There is no excuse for bribery
Bribery is one of the most direct and damaging forms of corruption worldwide. It is a threat to democracy and the rule of law, and it’s a major obstacle to fair economic development in poorer countries.
It’s also a major repetitional risk for companies, and Australian trade and investment.
Australian companies involved in mining, construction, and infrastructure are particularly exposed to corruption risks, and are exposed by gaps in our foreign bribery framework.
Australia has a poor track-record in prosecuting foreign bribery and our investigative and enforcement agencies are not sufficiently equipped to go after individuals.
Transparency International’s latest Exporting Corruption report finds Australia continues to lag in efforts to stop foreign bribery.
According to this research, Australia is only rated a ‘moderate enforcer’. Between 2018-2021, Australia opened eight foreign bribery investigations, commenced seven cases and concluded five cases with sanctions.
Transparency International Australia is calling for the Australian Government to:
- Pass the proposed amendments to the Criminal Code Act 1995
- Create a Deferred Prosecution Agreement scheme to improve detection of bribery cases.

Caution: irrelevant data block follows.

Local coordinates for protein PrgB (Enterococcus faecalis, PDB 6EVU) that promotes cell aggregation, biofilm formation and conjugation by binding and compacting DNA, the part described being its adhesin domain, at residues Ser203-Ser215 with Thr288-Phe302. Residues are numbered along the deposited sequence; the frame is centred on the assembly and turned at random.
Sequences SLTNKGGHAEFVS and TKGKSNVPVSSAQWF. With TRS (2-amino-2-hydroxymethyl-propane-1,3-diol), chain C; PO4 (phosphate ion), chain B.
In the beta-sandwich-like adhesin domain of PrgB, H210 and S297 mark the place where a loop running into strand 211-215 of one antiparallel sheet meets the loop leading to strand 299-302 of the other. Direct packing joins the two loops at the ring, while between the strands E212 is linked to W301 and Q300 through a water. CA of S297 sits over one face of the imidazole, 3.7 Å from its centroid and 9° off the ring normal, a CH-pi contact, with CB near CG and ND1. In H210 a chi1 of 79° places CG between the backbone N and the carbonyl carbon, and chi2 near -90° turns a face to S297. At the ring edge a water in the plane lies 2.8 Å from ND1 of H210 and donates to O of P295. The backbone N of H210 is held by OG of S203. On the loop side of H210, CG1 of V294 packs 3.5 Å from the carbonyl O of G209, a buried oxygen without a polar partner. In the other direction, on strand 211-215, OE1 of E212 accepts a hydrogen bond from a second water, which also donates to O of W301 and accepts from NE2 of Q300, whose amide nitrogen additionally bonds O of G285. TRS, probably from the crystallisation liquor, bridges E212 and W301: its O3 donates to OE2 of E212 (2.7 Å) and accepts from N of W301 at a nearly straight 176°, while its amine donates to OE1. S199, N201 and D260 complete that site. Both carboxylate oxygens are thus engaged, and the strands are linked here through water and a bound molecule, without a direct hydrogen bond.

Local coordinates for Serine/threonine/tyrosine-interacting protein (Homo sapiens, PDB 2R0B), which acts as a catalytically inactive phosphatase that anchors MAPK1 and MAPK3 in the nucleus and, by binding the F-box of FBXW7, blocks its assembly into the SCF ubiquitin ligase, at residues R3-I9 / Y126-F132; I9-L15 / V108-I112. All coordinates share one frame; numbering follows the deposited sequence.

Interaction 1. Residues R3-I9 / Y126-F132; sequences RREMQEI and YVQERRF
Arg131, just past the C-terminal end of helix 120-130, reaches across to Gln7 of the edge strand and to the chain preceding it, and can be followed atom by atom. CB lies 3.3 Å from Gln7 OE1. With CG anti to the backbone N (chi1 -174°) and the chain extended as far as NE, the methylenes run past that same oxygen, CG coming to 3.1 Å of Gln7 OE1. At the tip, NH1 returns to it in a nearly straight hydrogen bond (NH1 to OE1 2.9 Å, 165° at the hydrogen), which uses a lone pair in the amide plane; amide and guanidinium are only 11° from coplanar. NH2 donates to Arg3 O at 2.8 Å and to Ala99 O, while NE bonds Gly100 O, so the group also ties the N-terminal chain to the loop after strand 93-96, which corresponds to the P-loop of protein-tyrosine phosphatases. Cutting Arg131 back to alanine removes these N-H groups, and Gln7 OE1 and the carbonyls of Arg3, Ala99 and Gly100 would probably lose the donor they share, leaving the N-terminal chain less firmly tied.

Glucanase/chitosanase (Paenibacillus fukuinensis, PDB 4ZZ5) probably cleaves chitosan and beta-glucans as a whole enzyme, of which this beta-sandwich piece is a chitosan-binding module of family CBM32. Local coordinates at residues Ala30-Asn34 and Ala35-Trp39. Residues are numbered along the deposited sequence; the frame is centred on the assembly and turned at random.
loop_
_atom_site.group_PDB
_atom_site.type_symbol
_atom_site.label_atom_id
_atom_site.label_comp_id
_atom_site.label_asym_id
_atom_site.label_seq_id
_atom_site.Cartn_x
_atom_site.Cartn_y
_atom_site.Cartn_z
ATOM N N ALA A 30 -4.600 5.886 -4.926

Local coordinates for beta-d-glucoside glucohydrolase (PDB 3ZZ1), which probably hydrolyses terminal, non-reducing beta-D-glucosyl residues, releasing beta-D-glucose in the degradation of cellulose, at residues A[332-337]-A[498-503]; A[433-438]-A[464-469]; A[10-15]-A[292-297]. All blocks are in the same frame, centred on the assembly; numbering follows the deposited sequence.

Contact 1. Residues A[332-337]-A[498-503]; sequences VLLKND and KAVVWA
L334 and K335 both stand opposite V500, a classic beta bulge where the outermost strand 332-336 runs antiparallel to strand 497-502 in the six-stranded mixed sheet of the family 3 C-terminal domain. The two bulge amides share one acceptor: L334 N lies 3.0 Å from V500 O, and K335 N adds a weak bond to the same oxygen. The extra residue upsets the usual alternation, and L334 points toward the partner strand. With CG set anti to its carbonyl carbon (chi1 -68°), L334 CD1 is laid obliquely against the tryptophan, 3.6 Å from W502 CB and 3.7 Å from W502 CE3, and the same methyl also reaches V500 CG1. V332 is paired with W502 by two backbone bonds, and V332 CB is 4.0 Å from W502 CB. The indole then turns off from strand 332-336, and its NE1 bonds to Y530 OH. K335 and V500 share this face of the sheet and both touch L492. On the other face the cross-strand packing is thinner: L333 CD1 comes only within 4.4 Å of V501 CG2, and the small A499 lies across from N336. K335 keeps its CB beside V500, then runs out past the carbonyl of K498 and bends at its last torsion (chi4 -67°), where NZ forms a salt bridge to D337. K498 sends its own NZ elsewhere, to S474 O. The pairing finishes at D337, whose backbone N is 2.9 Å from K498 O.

- Enhance detection and reporting of foreign bribery by financial and non-financial professions to be made subject to Anti-Money Laundering requirements
Additionally, we’d like to see
- stronger protections for whistleblowers, who play a key role in detecting foreign bribery offences
- published statistics on foreign bribery investigations, prosecutions and case outcomes
- A debarment regime granting agencies the power to preclude companies found guilty of foreign bribery offences from being awarded contracts
- A wider scope of international legal cooperation (Mutual Legal Assistance laws) to allow countries to more effectively investigate, prosecute and sanction this crime.
Transparency International’s latest foreign bribery report, Exporting Corruption, is out now.
The latest foreign bribery assessment finds most of the world’s top exporting countries are not doing enough to stop foreign bribery, and many are sliding backwards.
The research finds Australia also continues to lag in efforts to stop foreign bribery.